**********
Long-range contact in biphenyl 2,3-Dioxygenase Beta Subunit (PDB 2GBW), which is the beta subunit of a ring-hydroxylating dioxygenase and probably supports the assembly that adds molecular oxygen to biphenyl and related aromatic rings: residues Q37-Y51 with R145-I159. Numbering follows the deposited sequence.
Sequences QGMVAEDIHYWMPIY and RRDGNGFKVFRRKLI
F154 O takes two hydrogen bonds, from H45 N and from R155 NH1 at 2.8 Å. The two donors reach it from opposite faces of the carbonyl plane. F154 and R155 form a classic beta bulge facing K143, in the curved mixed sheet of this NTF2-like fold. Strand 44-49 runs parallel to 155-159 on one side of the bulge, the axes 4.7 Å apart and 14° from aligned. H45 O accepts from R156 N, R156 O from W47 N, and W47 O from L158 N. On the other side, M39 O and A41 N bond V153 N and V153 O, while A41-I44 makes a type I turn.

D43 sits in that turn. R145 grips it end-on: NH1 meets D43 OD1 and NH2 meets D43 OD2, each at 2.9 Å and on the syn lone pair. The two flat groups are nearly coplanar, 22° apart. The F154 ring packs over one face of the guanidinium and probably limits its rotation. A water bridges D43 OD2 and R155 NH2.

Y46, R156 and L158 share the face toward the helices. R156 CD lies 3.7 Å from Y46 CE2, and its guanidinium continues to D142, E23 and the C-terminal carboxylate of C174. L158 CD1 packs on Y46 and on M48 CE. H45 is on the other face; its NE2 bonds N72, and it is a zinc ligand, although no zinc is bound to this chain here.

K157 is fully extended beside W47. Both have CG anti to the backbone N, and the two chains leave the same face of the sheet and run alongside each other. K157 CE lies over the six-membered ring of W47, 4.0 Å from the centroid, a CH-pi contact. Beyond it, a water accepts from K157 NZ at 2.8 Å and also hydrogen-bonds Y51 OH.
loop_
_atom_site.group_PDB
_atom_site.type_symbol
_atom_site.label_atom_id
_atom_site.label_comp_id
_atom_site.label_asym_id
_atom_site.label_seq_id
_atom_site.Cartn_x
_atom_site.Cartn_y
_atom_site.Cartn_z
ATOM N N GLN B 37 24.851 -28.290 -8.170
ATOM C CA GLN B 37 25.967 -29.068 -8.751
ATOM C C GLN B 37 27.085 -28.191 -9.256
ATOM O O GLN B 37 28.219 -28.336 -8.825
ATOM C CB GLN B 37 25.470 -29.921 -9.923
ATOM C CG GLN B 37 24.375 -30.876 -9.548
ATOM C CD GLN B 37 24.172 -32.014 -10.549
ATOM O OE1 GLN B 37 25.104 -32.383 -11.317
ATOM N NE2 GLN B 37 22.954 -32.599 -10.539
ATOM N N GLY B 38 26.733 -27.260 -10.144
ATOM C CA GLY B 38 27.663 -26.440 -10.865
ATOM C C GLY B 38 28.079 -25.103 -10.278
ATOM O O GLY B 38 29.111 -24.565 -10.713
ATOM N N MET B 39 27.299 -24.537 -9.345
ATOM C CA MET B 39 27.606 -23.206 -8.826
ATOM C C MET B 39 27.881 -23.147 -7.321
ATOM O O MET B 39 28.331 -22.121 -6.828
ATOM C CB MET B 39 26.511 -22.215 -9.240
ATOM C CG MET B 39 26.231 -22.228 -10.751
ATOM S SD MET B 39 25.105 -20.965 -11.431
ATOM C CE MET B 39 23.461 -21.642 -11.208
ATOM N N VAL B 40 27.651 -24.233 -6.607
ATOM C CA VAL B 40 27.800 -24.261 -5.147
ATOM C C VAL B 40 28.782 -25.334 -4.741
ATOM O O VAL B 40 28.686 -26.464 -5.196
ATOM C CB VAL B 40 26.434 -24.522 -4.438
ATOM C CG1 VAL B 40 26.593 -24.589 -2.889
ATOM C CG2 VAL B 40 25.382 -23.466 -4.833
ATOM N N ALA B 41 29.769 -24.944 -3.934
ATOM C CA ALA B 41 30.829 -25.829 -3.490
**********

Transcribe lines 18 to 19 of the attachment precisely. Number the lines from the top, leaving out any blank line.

ATOM C CA GLN B 37 25.967 -29.068 -8.751
ATOM C C GLN B 37 27.085 -28.191 -9.256